Hope Contagium

A therapy journal of self-obsession, depression and meaning.

Tag: Andrew Solomon

Becoming Depressed

The air seems thick and resistant, as though it were full of mushed-up bread. Becoming depressed is like going blind, the darkness at first gradual, then encompassing; it is like going deaf, hearing less and less until a terrible silence is all around you, until you cannot make any sound of your own to penetrate the quite. It is like feeling your clothing slowly turning into wood on your body, a stiffness in the elbows and the knees progressing to a terrible weight and an isolating immobility that will atrophy you and in time destroy you.

– Page 50, The Noonday Demon (2001), Andrew Solomon

Forget, work, love

‘Depression is under the skin, all the surface of the body has the depression just below it, and we cannot take it out; but we can try to forget the depression even though it is right there.’ […] ‘There is a final step,’ she said to me after a long pause. ‘At the end, I teach them the most important thing. I teach them that these three skills – forgetting, working, and loving – are not three separate skills, but part of one enormous whole, and that it is the practice of these things together, each as part of the others, that makes a difference. It is the hardest thing to convey’ – she laughed – ‘but they all come to understand this, and when they do – why, then they are ready to go into the world again.’

 – Phaly Nuon, The Noonday Demon (2001), Andrew Solomon

Metaphors

In depression, all that is happening in the present is the anticipation of pain in the future, and the present qua present no longer exists at all.
   Depression is a condition that is almost unimaginable to anyone who has not known it. A sequence of metaphors […] is the only way to talk about the experience.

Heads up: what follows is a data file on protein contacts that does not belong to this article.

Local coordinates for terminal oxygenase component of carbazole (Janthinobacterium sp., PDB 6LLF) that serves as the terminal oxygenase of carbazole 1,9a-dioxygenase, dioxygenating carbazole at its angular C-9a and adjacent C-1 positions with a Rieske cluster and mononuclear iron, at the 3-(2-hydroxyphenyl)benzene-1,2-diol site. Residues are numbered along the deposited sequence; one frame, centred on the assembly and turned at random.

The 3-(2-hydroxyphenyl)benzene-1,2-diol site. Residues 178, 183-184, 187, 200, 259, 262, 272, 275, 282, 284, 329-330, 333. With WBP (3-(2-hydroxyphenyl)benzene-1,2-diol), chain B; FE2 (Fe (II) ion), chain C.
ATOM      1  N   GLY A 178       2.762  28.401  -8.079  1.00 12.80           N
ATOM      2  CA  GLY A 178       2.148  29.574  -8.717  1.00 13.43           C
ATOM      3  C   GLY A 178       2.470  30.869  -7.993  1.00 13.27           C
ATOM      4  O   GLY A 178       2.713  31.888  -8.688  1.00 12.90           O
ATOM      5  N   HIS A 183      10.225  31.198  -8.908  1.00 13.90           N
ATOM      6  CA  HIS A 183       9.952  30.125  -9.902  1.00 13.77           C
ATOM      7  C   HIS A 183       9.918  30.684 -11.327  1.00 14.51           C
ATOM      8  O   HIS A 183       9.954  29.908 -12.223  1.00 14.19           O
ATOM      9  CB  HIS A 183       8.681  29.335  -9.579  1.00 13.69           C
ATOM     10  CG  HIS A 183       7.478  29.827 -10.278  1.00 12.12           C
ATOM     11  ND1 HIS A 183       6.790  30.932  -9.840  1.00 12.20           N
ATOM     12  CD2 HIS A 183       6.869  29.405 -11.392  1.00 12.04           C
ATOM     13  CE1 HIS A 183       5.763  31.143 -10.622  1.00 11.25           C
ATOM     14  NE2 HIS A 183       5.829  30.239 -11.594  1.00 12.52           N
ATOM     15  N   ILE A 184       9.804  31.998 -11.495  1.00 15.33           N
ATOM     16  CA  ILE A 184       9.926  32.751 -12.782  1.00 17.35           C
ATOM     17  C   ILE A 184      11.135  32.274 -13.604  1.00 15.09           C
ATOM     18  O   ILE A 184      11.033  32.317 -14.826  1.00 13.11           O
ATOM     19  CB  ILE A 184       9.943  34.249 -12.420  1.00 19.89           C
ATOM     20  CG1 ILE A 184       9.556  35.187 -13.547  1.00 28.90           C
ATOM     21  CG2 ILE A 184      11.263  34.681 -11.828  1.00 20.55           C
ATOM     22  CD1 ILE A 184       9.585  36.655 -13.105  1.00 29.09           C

– Page 29, The Noonday Demon (2001), Andrew Solomon

Balance

It is too often the quality of happiness that you feel at every moment its fragility, while depression seems when you are in it to be a state that will never pass. Even if you accept that moods change, that whatever you feel today will be different tomorrow, you cannot relax into happiness as you can into sadness. For me, sadness always has been and still is a more powerful feeling; and if that is not a universal experience, perhaps it is the base from which depression grows. I hated being depressed, but it was also in depression that I learned my own acreage, the full extent of my soul. When I am happy, I feel slightly distracted by happiness, as though it fails to use some part of my mind and brain that wants the exercise. Depression is something to do. My grasp tightens and becomes acute in moments of loss: I can see the beauty of glass objects fully at the moment when they slip from my hand toward the floor. ‘We find pleasure much less pleasurable, pain much more painful than we had anticipated,’ Schopenhauer wrote. ‘We require at all times a certain quantity of care or sorrow or want, as a ship requires ballast, to keep on a straight course.’

 – Page 24, The Noonday Demon (2001), Andrew Solomon

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